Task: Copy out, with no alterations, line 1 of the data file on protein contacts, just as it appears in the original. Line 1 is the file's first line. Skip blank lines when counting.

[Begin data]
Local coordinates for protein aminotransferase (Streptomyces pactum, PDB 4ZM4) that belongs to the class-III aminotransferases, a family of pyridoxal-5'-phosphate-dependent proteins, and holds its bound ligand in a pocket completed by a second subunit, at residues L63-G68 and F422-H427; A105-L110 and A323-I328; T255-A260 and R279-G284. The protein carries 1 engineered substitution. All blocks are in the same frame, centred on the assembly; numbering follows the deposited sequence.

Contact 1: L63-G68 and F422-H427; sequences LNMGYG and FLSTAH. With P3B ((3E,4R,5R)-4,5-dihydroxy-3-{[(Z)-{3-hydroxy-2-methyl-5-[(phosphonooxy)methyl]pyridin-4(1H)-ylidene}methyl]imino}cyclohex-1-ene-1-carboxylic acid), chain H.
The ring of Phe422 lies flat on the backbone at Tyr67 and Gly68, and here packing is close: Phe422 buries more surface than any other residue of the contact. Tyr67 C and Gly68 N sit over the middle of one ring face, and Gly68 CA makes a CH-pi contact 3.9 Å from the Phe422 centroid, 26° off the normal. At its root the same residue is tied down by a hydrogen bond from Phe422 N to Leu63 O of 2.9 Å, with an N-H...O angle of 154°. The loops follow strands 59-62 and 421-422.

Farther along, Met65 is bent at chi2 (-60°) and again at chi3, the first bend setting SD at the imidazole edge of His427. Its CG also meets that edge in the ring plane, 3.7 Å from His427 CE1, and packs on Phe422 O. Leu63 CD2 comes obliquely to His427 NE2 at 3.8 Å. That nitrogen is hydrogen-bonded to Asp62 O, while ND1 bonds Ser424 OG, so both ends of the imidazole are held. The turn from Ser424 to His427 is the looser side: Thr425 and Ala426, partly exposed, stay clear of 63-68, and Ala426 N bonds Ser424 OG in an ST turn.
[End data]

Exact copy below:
Local coordinates for protein aminotransferase (Streptomyces pactum, PDB 4ZM4) that belongs to the class-III aminotransferases, a family of pyridoxal-5'-phosphate-dependent proteins, and holds its bound ligand in a pocket completed by a second subunit, at residues L63-G68 and F422-H427; A105-L110 and A323-I328; T255-A260 and R279-G284. The protein carries 1 engineered substitution. All blocks are in the same frame, centred on the assembly; numbering follows the deposited sequence.